“Let me add to the complexity of the situation we find ourselves in: At the same time we’re solving for climate change, we’re going to be building cities for 3 billion people,” said the urban designer Peter Calthorpe at the beginning of his talk at TED 2017. By 2050, he said, we will see the urban population double, and if we don’t manage to sustainably and practically build to accommodate that growth, “I’m not sure that all the climate solutions in the world will help save mankind,” Calthorpe said.

But there is a real enemy to target in this situation, Calthorpe said, and it is sprawl. When most people think of sprawl, they think of the low-lying scattering of buildings that circle metropolises and eventually fade into the suburban and the rural. But sprawl, Calthorpe said, can happen anywhere, at any density: Its key attribute is that it isolates people.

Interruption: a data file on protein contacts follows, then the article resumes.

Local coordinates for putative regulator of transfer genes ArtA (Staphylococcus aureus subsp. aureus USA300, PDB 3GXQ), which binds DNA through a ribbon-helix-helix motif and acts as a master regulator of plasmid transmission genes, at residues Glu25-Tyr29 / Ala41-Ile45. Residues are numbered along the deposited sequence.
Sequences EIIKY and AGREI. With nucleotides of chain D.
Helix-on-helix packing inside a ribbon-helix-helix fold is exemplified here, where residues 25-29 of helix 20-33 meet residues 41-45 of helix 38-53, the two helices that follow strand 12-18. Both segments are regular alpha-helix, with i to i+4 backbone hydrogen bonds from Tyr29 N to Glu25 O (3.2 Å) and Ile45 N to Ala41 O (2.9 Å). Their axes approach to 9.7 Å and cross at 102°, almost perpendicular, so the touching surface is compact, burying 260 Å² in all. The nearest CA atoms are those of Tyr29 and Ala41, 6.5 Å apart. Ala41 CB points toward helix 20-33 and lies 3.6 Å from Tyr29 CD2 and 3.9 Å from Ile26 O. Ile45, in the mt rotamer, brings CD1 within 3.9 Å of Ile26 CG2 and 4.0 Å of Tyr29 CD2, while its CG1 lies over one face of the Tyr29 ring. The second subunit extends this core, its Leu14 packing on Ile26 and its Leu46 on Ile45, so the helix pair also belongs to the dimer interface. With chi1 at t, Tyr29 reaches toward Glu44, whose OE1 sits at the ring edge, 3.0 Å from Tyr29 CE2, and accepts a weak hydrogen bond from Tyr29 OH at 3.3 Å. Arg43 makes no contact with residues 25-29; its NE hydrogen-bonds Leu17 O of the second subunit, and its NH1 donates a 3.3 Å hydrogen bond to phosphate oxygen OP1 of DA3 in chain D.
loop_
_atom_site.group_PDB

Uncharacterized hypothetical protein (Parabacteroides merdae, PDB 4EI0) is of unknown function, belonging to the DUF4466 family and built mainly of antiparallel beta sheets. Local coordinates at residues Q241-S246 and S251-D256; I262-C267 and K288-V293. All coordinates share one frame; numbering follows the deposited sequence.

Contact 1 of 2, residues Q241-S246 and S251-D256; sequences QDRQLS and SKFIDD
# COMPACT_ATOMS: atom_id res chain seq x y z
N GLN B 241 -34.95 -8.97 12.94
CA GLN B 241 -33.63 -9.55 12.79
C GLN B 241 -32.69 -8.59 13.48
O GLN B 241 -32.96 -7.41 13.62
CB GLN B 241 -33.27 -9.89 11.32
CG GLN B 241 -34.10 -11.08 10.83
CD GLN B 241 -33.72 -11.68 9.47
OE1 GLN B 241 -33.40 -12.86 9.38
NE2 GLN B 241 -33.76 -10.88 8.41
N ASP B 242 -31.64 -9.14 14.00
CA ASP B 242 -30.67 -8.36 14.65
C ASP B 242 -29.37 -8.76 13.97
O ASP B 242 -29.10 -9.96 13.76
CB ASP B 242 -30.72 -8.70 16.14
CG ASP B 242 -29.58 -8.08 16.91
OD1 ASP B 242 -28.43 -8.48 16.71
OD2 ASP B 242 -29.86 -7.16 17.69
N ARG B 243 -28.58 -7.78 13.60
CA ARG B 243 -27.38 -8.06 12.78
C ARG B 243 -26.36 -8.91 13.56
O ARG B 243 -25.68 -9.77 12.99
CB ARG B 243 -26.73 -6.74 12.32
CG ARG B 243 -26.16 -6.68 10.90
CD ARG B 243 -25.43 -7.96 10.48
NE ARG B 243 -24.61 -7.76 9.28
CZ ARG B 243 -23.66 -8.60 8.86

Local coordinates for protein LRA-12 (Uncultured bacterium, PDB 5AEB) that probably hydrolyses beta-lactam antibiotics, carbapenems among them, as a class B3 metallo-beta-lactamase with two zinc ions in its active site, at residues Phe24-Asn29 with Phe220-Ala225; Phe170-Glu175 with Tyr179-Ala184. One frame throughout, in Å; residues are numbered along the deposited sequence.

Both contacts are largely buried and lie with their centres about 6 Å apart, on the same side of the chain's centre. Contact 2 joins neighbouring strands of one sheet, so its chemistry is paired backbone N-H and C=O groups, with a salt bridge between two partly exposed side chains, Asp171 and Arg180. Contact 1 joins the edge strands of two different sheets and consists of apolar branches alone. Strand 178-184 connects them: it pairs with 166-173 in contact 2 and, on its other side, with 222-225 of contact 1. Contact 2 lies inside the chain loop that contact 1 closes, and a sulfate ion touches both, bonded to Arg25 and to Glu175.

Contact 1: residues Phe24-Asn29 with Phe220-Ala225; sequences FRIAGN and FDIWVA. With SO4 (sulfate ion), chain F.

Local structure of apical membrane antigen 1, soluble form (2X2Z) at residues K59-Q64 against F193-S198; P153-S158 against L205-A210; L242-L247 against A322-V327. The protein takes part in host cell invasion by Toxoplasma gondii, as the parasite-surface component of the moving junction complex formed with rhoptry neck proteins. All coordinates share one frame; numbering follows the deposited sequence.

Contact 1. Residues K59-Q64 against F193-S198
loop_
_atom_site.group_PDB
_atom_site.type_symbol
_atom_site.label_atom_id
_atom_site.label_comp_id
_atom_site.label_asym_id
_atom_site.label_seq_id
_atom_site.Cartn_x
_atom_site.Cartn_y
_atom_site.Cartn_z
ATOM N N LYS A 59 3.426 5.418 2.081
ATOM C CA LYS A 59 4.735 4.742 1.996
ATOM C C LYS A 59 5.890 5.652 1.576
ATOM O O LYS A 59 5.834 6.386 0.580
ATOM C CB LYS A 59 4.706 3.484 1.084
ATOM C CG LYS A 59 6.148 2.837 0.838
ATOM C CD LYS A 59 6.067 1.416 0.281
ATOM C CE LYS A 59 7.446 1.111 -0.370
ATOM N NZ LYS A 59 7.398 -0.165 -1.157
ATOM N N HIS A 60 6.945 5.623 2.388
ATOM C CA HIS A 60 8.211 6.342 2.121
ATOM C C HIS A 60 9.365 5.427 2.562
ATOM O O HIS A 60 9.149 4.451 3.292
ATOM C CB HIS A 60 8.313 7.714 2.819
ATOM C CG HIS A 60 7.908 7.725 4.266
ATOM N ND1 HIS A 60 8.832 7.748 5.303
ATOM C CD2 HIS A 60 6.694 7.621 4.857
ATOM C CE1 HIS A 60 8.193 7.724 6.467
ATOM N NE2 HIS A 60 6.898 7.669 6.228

Separating people into economic enclaves and land-use enclaves, dividing them from nature, and prioritizing vehicle transportation (all key features of sprawl) doesn’t allow for the kind of close-knit, communicative growth that allows cities to develop in a way that hinders, not hastens, climate change.

Calthorpe’s software and urban modeling company, Calthorpe Analytics, has developed a tool called UrbanFootprint that gives planners and developers a way to test out the impact of future development models. For the state of California, Calthorpe Analytics used UrbanFootprint mapped out two different scenarios for 2050–one in which the state continued its “business as usual” sprawl-driven development and one in which it shifted to compact development, prioritizing dense housing and mixed-use streets.

Read the full article on climate and urban sprawl by Eillie Anzilotti at FastCompany